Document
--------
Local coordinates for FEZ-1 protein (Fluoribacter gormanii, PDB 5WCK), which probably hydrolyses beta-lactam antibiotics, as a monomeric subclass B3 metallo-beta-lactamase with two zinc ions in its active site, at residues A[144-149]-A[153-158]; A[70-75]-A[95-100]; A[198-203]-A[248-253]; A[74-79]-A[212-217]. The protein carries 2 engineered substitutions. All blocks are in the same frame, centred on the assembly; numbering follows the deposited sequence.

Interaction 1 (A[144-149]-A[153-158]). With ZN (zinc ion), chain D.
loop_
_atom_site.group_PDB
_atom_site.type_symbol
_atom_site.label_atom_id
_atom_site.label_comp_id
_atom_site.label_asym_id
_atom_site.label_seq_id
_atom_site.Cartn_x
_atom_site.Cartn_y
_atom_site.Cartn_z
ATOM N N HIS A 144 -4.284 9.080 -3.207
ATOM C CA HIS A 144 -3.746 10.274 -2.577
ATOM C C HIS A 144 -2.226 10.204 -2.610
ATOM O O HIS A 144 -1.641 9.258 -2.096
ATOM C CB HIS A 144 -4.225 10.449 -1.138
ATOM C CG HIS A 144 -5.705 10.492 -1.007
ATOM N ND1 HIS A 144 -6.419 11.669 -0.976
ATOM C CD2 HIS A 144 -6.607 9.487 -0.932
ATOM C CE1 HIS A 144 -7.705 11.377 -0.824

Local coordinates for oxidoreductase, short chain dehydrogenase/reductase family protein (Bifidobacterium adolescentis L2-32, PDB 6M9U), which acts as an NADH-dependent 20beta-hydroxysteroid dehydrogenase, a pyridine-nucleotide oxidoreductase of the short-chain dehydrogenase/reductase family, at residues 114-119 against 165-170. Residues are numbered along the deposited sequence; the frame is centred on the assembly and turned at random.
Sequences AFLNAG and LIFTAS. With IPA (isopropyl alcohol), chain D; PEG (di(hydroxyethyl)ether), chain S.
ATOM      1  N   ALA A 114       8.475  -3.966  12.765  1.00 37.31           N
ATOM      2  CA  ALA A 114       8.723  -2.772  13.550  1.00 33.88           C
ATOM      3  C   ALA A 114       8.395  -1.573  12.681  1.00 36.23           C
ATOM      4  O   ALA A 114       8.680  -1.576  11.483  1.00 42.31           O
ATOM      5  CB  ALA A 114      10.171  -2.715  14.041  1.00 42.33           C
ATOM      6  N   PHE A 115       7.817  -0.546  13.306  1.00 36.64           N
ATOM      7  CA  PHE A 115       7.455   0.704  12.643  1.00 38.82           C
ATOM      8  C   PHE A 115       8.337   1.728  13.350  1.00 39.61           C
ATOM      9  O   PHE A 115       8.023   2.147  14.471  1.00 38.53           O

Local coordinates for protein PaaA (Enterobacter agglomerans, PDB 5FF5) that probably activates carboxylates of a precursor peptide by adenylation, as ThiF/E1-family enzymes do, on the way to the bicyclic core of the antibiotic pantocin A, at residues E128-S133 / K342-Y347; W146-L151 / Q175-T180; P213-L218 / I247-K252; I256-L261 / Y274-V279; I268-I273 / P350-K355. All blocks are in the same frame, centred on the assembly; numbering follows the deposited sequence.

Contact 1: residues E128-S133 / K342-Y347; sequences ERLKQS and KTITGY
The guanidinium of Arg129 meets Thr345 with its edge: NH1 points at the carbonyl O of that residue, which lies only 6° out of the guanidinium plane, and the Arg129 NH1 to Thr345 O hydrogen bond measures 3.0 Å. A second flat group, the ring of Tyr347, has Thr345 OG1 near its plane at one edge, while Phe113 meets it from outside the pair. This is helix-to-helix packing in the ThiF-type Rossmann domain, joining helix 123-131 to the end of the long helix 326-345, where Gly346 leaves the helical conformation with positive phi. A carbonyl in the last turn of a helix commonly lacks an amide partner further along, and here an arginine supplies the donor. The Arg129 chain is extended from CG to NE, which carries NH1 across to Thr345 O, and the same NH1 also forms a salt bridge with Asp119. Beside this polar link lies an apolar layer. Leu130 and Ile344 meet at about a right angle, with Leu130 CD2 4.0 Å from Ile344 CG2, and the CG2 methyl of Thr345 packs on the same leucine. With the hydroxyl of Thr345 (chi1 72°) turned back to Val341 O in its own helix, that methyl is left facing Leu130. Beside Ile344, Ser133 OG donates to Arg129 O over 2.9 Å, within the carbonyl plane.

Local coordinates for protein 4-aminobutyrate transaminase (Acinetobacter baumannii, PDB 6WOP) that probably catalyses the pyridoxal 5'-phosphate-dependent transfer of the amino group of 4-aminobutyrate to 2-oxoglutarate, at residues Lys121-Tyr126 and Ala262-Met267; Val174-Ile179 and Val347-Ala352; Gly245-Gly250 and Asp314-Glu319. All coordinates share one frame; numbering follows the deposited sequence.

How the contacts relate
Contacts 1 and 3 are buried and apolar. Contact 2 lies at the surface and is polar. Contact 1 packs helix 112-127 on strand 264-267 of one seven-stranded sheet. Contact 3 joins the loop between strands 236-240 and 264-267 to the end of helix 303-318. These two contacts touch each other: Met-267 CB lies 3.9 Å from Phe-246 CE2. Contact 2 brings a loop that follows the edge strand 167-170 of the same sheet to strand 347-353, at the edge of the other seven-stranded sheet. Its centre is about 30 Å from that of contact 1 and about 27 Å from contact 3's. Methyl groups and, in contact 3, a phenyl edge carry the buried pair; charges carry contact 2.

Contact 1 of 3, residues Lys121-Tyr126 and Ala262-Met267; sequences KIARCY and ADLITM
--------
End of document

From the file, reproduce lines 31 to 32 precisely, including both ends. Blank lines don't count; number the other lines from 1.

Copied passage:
ATOM      8  C   PHE A 115       8.337   1.728  13.350  1.00 39.61           C
ATOM      9  O   PHE A 115       8.023   2.147  14.471  1.00 38.53           O